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Riebeek TODAY - the Valley Newsletter

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Still Pure - Riebeek Kasteel, next to Pick n Pay - 082 407 3858

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This is a GREAT initiative! The ‘Big Cleanup’ this International Coastal Cleanup Day marks one year to World Cleanup Day 2018

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Covering nearly 1,500 kilometres of the South African coastline, with a number of nodal cleanups to be implemented from Melkbosstrand in the west, to Ballito on the east coast of South Africa, the inaugural ‘Big Cleanup’ – a network of participating organisations and volunteer groups – will deliver a wave of change to our shores this International Coastal Cleanup Day (ICC), September 16th, and all members of the public are invited to join in on the action.

The WESSA Tourism Blue Flag project – a three-year coastal tourism and youth development project implemented by WESSA in partnership with the National Department of Tourism – along with the Let’s Do It! Africa waste awareness campaign and other participating partners will run or support a total of 22 registered coastal cleanup events. This collaborative effort will enjoy the official support of Plastics|SA as an implementer and main sponsor of the annual ICC event.

The International Coastal Cleanup initiative has been an unwavering platform to raise awareness on marine pollution, inadequate waste management, the need for recycling and non-littering in South Africa for the past 20 years. This year’s ‘Big Cleanup’ network will enable citizens to actively do something to improve the health of their local marine resources.

Building on this model, the Let’s Do It! civic-led mass movement, currently being introduced to the African continent and neighbouring nations, works to unite the global community and encourages civic society members to stand up against the ever-growing trash problem by cleaning up waste both along the coast and inland. To date, 113 countries and over 16 million people have joined the campaign to clean up illegal waste.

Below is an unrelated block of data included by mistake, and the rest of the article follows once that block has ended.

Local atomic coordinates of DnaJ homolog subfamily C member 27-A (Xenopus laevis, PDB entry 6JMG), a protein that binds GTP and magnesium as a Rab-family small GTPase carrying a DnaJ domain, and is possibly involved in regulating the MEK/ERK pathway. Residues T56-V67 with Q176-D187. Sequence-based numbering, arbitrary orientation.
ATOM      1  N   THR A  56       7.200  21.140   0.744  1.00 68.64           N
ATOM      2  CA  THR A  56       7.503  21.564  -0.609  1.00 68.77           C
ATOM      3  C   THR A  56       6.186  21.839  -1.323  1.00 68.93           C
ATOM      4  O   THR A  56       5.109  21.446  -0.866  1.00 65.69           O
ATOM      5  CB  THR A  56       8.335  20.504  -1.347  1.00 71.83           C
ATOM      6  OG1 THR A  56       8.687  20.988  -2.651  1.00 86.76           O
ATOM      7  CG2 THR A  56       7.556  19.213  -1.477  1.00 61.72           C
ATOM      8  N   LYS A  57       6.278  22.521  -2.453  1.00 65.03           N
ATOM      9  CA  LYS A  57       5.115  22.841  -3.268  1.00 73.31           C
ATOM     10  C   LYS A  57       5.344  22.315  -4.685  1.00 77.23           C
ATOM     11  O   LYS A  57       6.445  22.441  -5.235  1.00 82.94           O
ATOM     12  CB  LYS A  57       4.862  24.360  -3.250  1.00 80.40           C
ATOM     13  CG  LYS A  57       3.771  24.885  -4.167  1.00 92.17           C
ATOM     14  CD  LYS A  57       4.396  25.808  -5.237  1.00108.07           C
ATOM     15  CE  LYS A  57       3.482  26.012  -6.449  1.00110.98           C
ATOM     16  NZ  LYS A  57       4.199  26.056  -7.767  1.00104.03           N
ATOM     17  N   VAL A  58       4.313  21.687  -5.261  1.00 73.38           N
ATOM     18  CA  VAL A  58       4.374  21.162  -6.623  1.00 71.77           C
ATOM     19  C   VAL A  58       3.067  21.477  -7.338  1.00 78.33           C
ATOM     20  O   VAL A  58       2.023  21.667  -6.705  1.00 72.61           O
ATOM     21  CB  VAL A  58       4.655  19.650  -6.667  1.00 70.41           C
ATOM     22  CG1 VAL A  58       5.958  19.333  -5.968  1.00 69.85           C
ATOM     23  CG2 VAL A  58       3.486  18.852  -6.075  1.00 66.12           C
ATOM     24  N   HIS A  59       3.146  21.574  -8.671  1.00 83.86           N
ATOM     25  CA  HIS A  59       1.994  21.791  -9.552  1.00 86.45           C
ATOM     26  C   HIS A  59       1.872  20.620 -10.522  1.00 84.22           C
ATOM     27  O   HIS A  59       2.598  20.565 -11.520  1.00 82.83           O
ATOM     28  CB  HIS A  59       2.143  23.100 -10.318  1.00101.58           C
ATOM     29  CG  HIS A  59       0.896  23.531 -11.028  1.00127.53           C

Coinciding with ICC in 2018, an estimated 150 countries and 5% of the global population will participate in the long anticipated World Cleanup Day on 15 September 2018, making it the biggest positive civic action the world has ever seen.

Whilst global preparations are underway for the 2018 cleanup event, the Let’s Do It! campaign works to improve waste management in areas where waste is being lost to the environment, raise awareness about the issue, increase the frequency of citizen cleanups and raise future ‘waste warriors’ such as the youth employed as the Beach Stewards on the WESSA Tourism Blue Flag Programme, as proud coastal conservation ambassadors.

Other network partner organisations include: Two Oceans Aquarium; the Southern African Foundation for the Conservation of Coastal Birds (SANCCOB); Junior Chamber International (JCI) South Africa; Cape Town Environmental Education Trust (CTEET); the Sustainable Seas Trust (SST); Boaz Ocean Awareness Yacht; the Coastal Cleanup Convention; Nature’s Valley Trust; and White Shark Ventures.

The network also enjoys the volunteer support of The City of Cape Town; Ray Nkonyeni Municipality; Knysna Municipality; and Overstrand Municipality.

Special environmental calendar days come and go, but the sustainability of the ICC and World Cleanup Day models serve as a strong indicator of what citizens desire – a clean and healthy, waste-free planet.

To learn more about the various coastal cleanup events steered and supported by the WESSA Tourism Blue Flag beach stewards, Let’s Do It! Africa campaign and other participating partners, visit www.wessa.co.za or www.letsdoitworld.org.